Singapore - It’s hard to top Ferrari when it comes to creating exotics. People may yabber on about how the company has sold out with its listing on the NYSE, the introduction of turbocharged engines and the controversial ‘special editions’ of more recent times, but we think the 488 is a fabulous return to form, with achingly beautiful proportions in both GTB and Spider guises.
The Blu Corsa of the test-car is especially striking, and serves to accentuate its divine proportions with roof both up and down, especially the flying buttresses of the Spider.
In case you were wondering, Ferrari has employed retractable hardtop roofs since the time of the 458, because the brand believes it offers lighter weight and affords better cabin comfort at high speeds compared to the soft-tops employed on the mid-engined V8 models up to the F430.
Tesla fanboy brigade aside, there’s a lot more to exotics and sportscars in general than the outright acceleration of any ‘Ludicrous’ mode. If you’re the sort to regard a car as mere A-to-B transport or worse, an appliance, sure, there’s some novelty to the Tesla and its ‘ludicrous’ pace.
Laugh if you must, but traditional motorheads still count the shape, smell and the sound, in addition to the outright speed, as some of the qualifying factors of a sportscar, much less a thoroughbred exotic.
A big criticism levelled at turbocharged cars tends to target their sound, or lack thereof, and an evocative sound is something very pertinent to a convertible, particularly if you’re driving with the roof down.
At that point, entertaining the car’s occupants is as important as regaling the other motorists around the car, and to this end, the Spider’s exhaust repertoire has been tuned to deliver the requisite cinematic soundtrack.
Ferrari has tuned the turbocharged engine for power delivery characteristics convincingly similar to a high-revving naturally-aspirated engine, which fans of the 458 and earlier are more accustomed to.
However, forced-induction means the turbo’d V8 delivers an even stronger mid-range wallop under hard acceleration, even as the occupants luxuriate in the rising wall of sound that swells around them.
There’s ample opportunity to experience the V8’s aural rapture even with the roof up, because the rear ‘windscreen’ glass can be lowered independently of the hardtop.
Unlike the supercars of yesteryear, the modern exotic is agile and remarkably easy to pilot, and you enjoy all the mod-cons you will ever need for both fast-road and touring purposes.
Not only does the 488 Spider excel in the ebb and flow of cut-thrust city traffic (a brief squirt is all it takes to fill in that blank in traffic), it will also sink its fangs into any curvy set of roads you see fit to lay before it.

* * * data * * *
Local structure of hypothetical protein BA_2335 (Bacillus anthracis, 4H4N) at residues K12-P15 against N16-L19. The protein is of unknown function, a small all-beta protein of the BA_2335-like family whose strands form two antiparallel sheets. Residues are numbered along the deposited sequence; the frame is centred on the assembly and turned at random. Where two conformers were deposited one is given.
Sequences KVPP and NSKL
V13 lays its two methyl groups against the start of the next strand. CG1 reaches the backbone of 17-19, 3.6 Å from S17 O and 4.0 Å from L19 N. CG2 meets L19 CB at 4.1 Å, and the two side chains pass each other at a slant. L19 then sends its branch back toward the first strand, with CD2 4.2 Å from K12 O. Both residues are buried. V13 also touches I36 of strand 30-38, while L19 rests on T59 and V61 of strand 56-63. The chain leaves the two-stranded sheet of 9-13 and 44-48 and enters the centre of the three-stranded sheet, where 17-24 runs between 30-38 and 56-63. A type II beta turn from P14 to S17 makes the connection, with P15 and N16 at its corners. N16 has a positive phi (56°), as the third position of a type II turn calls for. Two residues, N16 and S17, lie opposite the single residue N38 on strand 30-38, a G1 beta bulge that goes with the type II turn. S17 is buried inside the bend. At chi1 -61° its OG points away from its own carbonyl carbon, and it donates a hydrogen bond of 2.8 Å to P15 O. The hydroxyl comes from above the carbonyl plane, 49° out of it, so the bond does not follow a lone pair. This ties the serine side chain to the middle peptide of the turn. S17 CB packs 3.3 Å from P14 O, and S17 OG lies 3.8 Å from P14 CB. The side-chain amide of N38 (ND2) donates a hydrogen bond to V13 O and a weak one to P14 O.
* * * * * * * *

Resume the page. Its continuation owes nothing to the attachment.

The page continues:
Don’t be fooled by the lifestyle cachet of a drop-top car like the Spider, because you’d be amazed at how much easier it is to drive fast when you have a great view of the surroundings.
Like its GTB stablemate, the Spider’s controls are as suited for use on the daily grind as they are for hard driving. The steering is well-weighted and reacts telepathically to helm inputs and direction changes – in fact you’ll spend some time during your first outing in the car getting accustomed to how razor-sharp it is.
The carbon-ceramic brakes are confidence-inspiring, and as far as road-use is concerned you’re unlikely to come close to their limits; even when pressing hard (in the car, not the brakes), there’s good feel for easy modulation and they will haul the car down from speed as violently as the car accelerates.
Put your right foot down and warp speed arrives shockingly, violently even, as the Spider zaps itself up the road like a shock of electricity through a cable.
Things act and react a lot quicker in the Spider than in many other cars, and you’ll need to recalibrate the senses to respond in kind.
Even if it will happily drive you around, the car is in fact looking for a firm hand to tame and properly drive it instead. And hard too.
The 488 Spider comes with an evolution of the SSC (Side Slip Angle Control) system that made its debut in the 458 Speciale, so cornering grip and slip are perfectly controlled by the electronics to deliver high-g thrills.
However, you can have your cake and eat it too, because the system also allows the committed driver to maintain heroic drift angles for occasional showboating.
‘Practical’ supercars have become a reality for most of the brands in the segment, especially if they intend to stay relevant in today’s market, so there’s no reason why a car like the 488 Spider can’t be an only-car in the household.
However, don’t mistake this daily tractability for weakness, because when roused to fury, it will trade blows with the tarmac all ways to Sunday.
PHOTOS Zotiq Visuals
Ferrari 488 Spider
Engine: 3902cc, V8, turbo
Transmission: 7spd F1 dual-clutch
Top speed: >325km/h
Fuel consumption: 11.4l/100km
This feature was first published in TopGear Singapore #59 (Feb'17)